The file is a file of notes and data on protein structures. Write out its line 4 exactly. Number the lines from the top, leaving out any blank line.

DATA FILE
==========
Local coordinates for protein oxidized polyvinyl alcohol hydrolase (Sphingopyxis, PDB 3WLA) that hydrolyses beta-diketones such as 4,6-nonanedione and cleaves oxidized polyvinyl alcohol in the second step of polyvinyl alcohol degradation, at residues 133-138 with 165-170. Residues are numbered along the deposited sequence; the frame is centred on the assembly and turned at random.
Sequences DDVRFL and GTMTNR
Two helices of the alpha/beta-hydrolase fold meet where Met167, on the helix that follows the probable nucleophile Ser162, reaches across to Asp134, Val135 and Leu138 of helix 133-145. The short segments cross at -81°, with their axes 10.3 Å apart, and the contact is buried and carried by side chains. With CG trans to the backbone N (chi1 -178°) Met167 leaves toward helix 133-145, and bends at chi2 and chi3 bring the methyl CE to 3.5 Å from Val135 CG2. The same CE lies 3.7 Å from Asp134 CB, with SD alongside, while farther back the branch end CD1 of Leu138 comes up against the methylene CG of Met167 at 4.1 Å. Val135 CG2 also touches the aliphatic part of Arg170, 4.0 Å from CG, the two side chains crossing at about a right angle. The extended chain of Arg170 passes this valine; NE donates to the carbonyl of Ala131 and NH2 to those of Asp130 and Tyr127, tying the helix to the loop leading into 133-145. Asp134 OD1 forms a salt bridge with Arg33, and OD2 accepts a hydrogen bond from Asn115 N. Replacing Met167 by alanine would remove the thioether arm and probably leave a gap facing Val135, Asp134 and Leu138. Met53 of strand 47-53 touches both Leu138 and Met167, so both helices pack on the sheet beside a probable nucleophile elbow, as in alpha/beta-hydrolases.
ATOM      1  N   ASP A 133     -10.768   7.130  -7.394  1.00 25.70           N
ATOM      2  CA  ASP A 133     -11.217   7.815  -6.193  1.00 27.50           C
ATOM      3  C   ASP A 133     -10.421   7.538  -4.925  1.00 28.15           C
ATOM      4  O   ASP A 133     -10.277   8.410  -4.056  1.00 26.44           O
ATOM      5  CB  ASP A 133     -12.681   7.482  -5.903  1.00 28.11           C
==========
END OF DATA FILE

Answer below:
ATOM      1  N   ASP A 133     -10.768   7.130  -7.394  1.00 25.70           N